Wednesday, February 10, 2010

Stephen Henighan

Part of a series of reviews, old and new, about reviewing, Canlit, and crotchety criticism.
[First published in The Danforth Review]


A Report on the Afterlife of Culture
by Stephen Henighan
Biblioasis, 2008

So it turns out that Stephen Henighan's apocalyptic view of Canadian culture is based on a vision of the apocalypse:

By 2050, wars and famines induced by the scramble to seize dwindling sources of water, food, oil and electrical power will have reduced the world's population to about one-fifth its present size; the people who survive will be living at a level of comfort roughly equivalent to that of medieval Europe. ... [G]iven that we may only have a dozen years of rabid consumption left, it's difficult not to pose the question[: what will happen to literature?] ... In the world of 2075, the struggle for survival through basic agriculture may have reinstalled the gift of concentration to the point where, if people have any leisure time, or light to read by in the evenings, they may be more disposed to the pursuit of literature than we are today (321-322).

It's hard to know what to make of this. If we only have a dozen years left before the collapse of civilization, the prescient among us will surely soon turn away from literature and start hosting workshops on getting back to the land and setting ourselves free. Henighan quotes Virginia Woolf: "The merest pebble on the beach will outlast Shakespeare." Then adds: "Plangent and personal when they were written, these words encompass our collective condition today."

Steven W. Beattie in Quill and Quire (May 2008) lauded Henighan's "willingness to say the unsayable, and his enthusiastic piercing of the balloons of Canadian literary pretension." He also noted: "Henighan frequently lays himself open to charges of paranoia ... and is prone to sweeping generalizations." I concur with this summary, but as Henighan would surely agree, it's the details that matter most.

The primary point of A Report on the Afterlife of Culture, as I see it, is a lament for the loss of specific, local detail in Canadian literature in particular -- and artistic products world-wide in general. This is the other apocalypse Henighan wants us to see: The clear-cutting and Disneyfication of local cultures around the globe.

What is "the afterlife of culture"? Henighan illustrates the concept by telling a story of Japanese tourist killed by Mayan villagers. The tourist was taking photographs. The villagers thought he was stealing the souls of the children. More significantly, Henighan wants us to see what the tourist represented: the outside world, modernism, liberal capitalism. The camera was, in this way, the tool of soul-destruction (not capture). The "image," amplified through the centuries by technology (from illuminated manuscripts to stained glass windows to TV, etc.), continues to erode local (verbal) cultures. The local, Henighan asserts, is lost: We live in its afterlife.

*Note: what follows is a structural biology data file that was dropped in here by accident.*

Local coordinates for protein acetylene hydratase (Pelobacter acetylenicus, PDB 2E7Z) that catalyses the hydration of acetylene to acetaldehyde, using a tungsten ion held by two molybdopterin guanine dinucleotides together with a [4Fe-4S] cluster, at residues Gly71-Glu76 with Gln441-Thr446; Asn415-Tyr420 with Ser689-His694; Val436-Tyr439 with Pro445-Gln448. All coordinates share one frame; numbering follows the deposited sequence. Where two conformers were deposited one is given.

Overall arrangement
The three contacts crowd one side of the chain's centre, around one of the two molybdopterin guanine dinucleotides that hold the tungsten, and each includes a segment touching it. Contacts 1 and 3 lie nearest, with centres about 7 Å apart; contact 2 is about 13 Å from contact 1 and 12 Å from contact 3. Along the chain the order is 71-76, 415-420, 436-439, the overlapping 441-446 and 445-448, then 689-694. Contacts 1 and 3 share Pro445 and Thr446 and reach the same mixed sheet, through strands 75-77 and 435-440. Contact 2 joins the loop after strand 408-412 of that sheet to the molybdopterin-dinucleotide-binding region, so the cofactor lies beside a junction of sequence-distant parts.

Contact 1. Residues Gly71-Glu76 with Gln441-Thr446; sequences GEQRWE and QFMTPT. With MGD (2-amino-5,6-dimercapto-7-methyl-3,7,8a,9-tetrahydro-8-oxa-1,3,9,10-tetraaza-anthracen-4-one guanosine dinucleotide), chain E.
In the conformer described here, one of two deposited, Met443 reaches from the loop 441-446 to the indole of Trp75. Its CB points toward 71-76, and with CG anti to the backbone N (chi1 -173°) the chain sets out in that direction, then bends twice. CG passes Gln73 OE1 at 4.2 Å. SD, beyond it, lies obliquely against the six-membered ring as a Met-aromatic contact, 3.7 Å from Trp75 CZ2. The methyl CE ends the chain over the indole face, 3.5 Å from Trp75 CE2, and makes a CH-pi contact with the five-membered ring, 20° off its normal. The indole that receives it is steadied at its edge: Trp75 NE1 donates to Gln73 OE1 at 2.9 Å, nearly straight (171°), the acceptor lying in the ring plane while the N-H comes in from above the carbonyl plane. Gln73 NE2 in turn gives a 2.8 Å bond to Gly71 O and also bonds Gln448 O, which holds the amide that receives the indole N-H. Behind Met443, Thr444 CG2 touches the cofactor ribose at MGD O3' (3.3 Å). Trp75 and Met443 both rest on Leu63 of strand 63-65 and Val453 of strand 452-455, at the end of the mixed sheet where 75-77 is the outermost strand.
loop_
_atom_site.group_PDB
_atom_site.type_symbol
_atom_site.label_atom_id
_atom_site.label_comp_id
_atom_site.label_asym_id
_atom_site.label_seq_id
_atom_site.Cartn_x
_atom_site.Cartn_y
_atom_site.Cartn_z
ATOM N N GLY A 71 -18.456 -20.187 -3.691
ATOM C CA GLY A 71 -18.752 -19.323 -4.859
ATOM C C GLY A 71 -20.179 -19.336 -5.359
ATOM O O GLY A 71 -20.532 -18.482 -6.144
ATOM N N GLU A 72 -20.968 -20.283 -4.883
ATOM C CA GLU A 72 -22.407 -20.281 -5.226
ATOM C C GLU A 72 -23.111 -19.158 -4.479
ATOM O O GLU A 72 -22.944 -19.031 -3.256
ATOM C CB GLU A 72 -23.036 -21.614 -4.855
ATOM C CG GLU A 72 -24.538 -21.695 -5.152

Like the Whos down in Whoville, the Mayan villagers could not stop Christmas from coming. [ed. But it wasn't the Whos who wanted to stop Christmas, it was the Grinch. February 2010.] But the story of the Mayan villagers doesn't end with singing. The Mayan's lose the ability to conceive the world in their own language. As their culture struggles to come to terms with modernity, they suffer massive existential angst. Their young people commit suicide in droves. The story ends with the domination of the Grinch: The United States of America. More specifically, liberal capitalism. This is one of Henighan's sweeping generalizations. International capitalism and the USA are, in Henighan's view, the same thing.

International capitalism is destroying the planet and the USA seeks to extend the assumptions of its culture to the rest of the globe, erasing local distinction and cultural diversity in the name of economic efficiency. The killing extends even to spelling.

To state the spelling question in terms of British versus American is to misunderstand it. Canadian writers long ago forged distinctive spelling conventions. The question is why ... these conventions are fraying. ... [This is] evidence in microcosm of a culture that is being forgotten (238).

It is over four decades since George Grant's Lament for a Nation: The Defeat of Canadian Nationalism (1965). Hengihan, strangely, doesn't evoke Grant's legacy, even as he reprises his lament. Grant examined Canada's slip into the liberal capitalist influence of the USA in the context of the defeat of the Diefenbaker government. Specifically in the context of Diefenbaker's refusal to allow US nuclear weapons into Canada. Henighan's analysis, however, is built on a more recent foundation: NAFTA.